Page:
As you might guess, WordPress as the BFF of AMP is great news; anyone with a WordPress based site (which is over half the web by now) can use AMP. AMP is automatically enabled on all WordPress.com sites. Users with a self-hosted WordPress site will simply need to install the AMP plugin in order to enable the feature on their pages.
Why Google’s AMP Matters
Ever since Google launched its “Mobilegeddon” algorithm, mobile friendliness is a huge factor in a page’s overall ranking. Things like load time, mobile user experience, and ad functionality affect the way that pages rank in Google and, in light of this, content marketers have been doing everything in their power to enhance the mobile functionality of their sites.
AMP is designed to help us do just that. From providing faster page load times to enhancing user experience, Google AMP is designed to offer slightly stripped-down pages that provide readers with all of the information and content they’re looking for without all of the wait time.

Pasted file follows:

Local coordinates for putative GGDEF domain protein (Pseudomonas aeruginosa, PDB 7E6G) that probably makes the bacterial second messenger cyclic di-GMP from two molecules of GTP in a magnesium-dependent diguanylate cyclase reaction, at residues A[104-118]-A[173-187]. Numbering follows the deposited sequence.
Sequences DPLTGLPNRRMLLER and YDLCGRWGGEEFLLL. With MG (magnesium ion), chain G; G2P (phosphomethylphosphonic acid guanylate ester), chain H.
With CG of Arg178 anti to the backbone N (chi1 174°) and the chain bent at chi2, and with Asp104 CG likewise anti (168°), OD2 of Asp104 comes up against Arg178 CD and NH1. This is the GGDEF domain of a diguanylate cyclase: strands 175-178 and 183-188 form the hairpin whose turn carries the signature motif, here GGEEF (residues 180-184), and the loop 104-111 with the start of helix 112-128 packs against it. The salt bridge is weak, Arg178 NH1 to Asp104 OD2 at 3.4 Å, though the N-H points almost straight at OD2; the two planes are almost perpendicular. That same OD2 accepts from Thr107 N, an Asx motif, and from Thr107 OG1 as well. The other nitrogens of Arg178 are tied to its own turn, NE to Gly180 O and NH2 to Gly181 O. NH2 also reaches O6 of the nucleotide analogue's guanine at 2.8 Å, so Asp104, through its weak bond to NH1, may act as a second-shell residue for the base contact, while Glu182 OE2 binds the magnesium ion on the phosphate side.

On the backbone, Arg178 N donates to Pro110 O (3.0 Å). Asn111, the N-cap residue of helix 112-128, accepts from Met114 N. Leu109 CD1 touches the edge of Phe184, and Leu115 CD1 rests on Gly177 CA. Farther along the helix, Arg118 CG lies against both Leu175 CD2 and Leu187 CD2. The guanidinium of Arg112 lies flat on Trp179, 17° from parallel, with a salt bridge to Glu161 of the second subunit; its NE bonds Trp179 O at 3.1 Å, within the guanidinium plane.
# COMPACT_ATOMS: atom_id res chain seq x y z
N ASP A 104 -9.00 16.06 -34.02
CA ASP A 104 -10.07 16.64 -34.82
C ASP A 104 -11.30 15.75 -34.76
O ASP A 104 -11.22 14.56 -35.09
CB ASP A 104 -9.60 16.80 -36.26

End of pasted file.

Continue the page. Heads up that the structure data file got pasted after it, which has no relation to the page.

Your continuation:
This has the potential to boost the rankings of Google AMP-enabled pages and make content more readily available to interested mobile users.
What do AMP Pages Look Like?
You might assume that an AMP page would be a bare-bones skeleton of a thing. Fortunately, that’s not true. The fact is that AMP sites don’t sacrifice much in the way of looks since they support many of the same features as typical mobile pages. AMP has joined forces with networks like AdSense and Outbrain to ensure that mobile ads are still functional on Google AMP pages and webmasters can still add analytics tools to their own sites.
The actual visual different between a Google AMP and a non-AMP site is minimal, as you’ll see in the below screenshots of the Longreads blog. First, with the AMP-enabled:
Next, with the non-AMP:
AMP and Google Search: How One Will Change the Other